[...] The State Department said in its Wednesday statement that anyone who experienced "unusual acute auditory or sensory phenomena" while in China should move away from the source of the noise.
Related: US Embassy Employees in Cuba Possibly Subjected to 'Acoustic Attack'
U.S. State Department Pulls Employees From Cuba, Issues Travel Warning Due to "Sonic Attacks"
A 'Sonic Attack' on Diplomats in Cuba? These Scientists Doubt It
Cuban Embassy Victims Experiencing Neurological Symptoms
Computer Scientists May Have Solved the Mystery Behind the 'Sonic Attacks' in Cuban Embassy
Chinese telecom giant ZTE said its major operations had "ceased" following last month's US ban on American sales of critical technology to the company.
[...] The Shenzhen, China-based company has been spending an estimated 80 million to 100 million yuan in daily operational expenses, while most of its 75,000 employees sit idle, sources told the news outlet. ZTE had been working to get the denial order overturned and had pegged its hopes on broader bilateral trade talks between the US and China. Earlier this month, President Donald Trump sent a surprising tweet on ZTE that called for the Commerce Department to find "a way to get back into business, fast."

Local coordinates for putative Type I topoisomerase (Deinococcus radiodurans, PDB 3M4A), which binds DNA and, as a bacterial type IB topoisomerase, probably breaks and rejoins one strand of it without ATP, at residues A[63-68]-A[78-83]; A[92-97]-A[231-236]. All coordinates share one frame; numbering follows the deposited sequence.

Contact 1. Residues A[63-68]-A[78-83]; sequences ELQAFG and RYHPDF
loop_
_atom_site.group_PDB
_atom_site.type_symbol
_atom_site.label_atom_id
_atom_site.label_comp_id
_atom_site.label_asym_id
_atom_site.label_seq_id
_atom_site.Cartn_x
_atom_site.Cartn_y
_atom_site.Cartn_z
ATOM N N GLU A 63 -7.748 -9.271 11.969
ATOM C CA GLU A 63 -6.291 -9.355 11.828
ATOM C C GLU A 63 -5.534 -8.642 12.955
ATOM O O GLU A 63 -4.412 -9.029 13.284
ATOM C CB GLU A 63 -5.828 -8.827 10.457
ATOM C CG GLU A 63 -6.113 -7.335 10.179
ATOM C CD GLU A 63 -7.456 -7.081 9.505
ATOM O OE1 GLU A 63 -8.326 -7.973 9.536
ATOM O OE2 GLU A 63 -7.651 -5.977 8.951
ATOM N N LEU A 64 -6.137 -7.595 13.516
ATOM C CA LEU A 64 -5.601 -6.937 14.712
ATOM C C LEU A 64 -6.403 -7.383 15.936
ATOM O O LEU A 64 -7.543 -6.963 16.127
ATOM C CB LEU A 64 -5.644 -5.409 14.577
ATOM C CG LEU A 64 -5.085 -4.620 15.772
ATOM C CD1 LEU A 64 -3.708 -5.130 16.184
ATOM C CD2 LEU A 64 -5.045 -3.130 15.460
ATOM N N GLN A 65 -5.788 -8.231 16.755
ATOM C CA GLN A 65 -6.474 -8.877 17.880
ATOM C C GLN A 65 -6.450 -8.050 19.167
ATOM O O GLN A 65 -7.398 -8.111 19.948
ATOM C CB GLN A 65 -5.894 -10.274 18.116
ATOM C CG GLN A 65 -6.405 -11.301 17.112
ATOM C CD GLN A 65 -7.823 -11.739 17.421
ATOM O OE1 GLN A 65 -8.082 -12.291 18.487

However, the House Appropriations Committee unanimously approved an amendment to a bill that would uphold sanctions against the company, delivering a sharp rebuke to Trump.
The popular slacker's cartoon, Rocko's Modern Life, will return for a special. From Wikipedia:
After being in space for around 20 years, Rocko and his friends attempt to conform to an even more modern life in O-Town, where coffee shops are on every corner, food trucks offer multi-layered tacos [and] touch-screen O-Phones are being upgraded on a near-constant basis
Rocko's Modern Life may also be returning as a series. A friend noted that it would make a very transition to an adult cartoon after its numerous inuendo. Who could forget the milking machine incident?
Very interesting article at the IEEE ACM by David Chisnall.
In the wake of the recent Meltdown and Spectre vulnerabilities, it's worth spending some time looking at root causes. Both of these vulnerabilities involved processors speculatively executing instructions past some kind of access check and allowing the attacker to observe the results via a side channel. The features that led to these vulnerabilities, along with several others, were added to let C programmers continue to believe they were programming in a low-level language, when this hasn't been the case for decades.